A Week in TV - October 2012

A Week in TV – No One Will Ever Love You (21st Oct 2012)

Another week, another list of television to scour through and discuss in this post. This week, we have the return of The Walking Dead to briefly talk about, as well as an excellent offering from the consistently brilliant Homeland. Also, The Vampire Diaries delivered another decent offering and Nashville makes its presence known as it continues to get into its stride despite not receiving as big an audience as it deserves.

As usual, your thoughts and opinions on any of the television mentioned here, or aired during the week, are highly welcome. Hit the comment box at the bottom should you wish to speak your mind!

 

The Walking Dead – Seed

It’s back, folks! You’ll have to forgive my overwhelming excitement but as you can tell, I’m a big fan of The Walking Dead. Even in its wonky second season it still managed to enthrall me and if the season three premiere is any indication, it’ll continue to do just that.

Seed picks up quite a bit after the season two conclusion (somebody mentions winter having passed if I remember correctly) but it really doesn’t feel like a lot of time has passed: the gang are still on the move; Carl is still annoying; Lori is still alive; and T-Dog is still getting scraps of dialogue. Regardless of the time jump, things are how they were at the end of season two, but with a new location to get accustomed to.

Changing the scenery for the third season had to happen and we all know why. Being stuck in the same dull farmhouse was one of season two’s biggest problems, at least for me, and things had to move along to improve the pacing. The sprawling prison complex is at least an interesting concept that should hold enough material to carry more than a few episodes, and then there’s also the outings of Andrea and Buffy the Undead Slayer to consider as well.

There is something about The Walking Dead that completely draws me in, even on one of its weaker weeks. It could be the zombies. It may be the fact that nobody, with the exception of Rick, is ever truly safe from being brutally slaughtered. It may even be that I’m a tad strange and enjoy seeing characters living in perpetual misery while I sit at home and wish some of them dead (Lori, obviously). Whatever it is, I’m glad that season three appears to be off to a stellar start with a season that’ll hopefully be better paced and less problematic than the last one was.

 

Homeland – State of Independance

Yes, for the third week in a row, Homeland has made its way onto this list. It enjoyed two very strong episodes in previous weeks but season two’s third offering knocked them all out of the park with easily the strongest, or at least one of the strongest, episodes of the show to date.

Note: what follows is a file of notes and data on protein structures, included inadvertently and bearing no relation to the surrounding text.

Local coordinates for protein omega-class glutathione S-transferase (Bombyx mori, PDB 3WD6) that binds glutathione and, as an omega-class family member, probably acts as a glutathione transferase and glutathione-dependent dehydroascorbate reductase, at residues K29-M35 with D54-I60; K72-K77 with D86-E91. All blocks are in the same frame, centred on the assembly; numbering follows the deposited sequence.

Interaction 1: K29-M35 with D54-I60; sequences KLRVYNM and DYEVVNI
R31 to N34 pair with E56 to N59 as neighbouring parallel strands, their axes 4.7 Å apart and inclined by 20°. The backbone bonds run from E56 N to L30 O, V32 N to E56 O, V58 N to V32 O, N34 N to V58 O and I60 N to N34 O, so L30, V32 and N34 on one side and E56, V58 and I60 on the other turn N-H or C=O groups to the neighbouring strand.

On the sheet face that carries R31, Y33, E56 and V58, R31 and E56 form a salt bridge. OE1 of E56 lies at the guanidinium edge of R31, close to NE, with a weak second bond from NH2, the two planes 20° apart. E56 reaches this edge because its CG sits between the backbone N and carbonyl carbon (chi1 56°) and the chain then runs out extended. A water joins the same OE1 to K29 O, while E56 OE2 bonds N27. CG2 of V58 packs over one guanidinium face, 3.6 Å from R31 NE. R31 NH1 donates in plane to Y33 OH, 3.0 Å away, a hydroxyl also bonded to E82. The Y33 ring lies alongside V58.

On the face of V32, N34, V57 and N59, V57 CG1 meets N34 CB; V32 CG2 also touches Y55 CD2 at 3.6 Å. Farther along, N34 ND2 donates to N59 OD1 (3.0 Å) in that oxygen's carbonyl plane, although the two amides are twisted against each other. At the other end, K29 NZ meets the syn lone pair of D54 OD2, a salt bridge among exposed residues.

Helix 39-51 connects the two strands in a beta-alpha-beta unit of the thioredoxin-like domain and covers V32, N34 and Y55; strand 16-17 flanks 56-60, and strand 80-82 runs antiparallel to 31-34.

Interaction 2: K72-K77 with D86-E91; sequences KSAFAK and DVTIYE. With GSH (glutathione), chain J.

Homeland has been delivering the goods ever since it returned but not quite to such a staggering degree as this week’s episode. After the shoot-outs and near-fatal encounters of last week, things take a calmer turn as life resumes as normal back at home. But normal isn’t a bad thing because it gave Claire Danes, Damian Lewis and also Morenna Baccarin the chance to shine spectacularly as each put in excellent performances.

Lewis shows no difficulty in portraying a man on the edge who struggles with the morality of the mission he’s chosen to undertake and he showed that off perfectly this week. Even though Brody is doing the bidding of an infamous terrorist, killing people and lying to everybody he cares about, it’s difficult to despise the character’s actions because Brody is clearly not a man who’s entirely comfortable with killing at will, as was seen this week.

Elsewhere, Morenna Baccarin got her chance to shine as Jessica’s frustration at Brody’s lies leave her pondering whether their marriage can go further. Where I thought she was truly fantastic was during the impromptu speech that she had to do and it’s a wonder that it’s taken me this long to fully appreciate what the actress has to offer. I mean her voice was literally trembling during that scene and it was just excellent and easily her finest moment to date.

And of course we get to the always fantastic Claire Danes. After this week, it would take a celestial event for her not to get an Emmy nomination again next year. The scene in her apartment when Carrie took an overdose of medication was just sublime, with excellent acting and directing throughout. Scenes like that remind me that Homeland is an exceptional drama that continues to show its worth among the crowd.

After this week, I am still completely unsure as to where Homeland is heading. Both Saul and Carrie are now aware of Brody’s secret and if he were to be arrested, that would be the end of the show. So where next? Attempting to turn Brody’s allegiance back to where it needs to be? Will anyone actually go after the Vice President for what he was involved in? The answers remain hidden but if there’s one thing I’m sure of, it’s that Homeland will continue to get better and better.

Nashville – I Can’t Help It (If I’m Still in Love with You)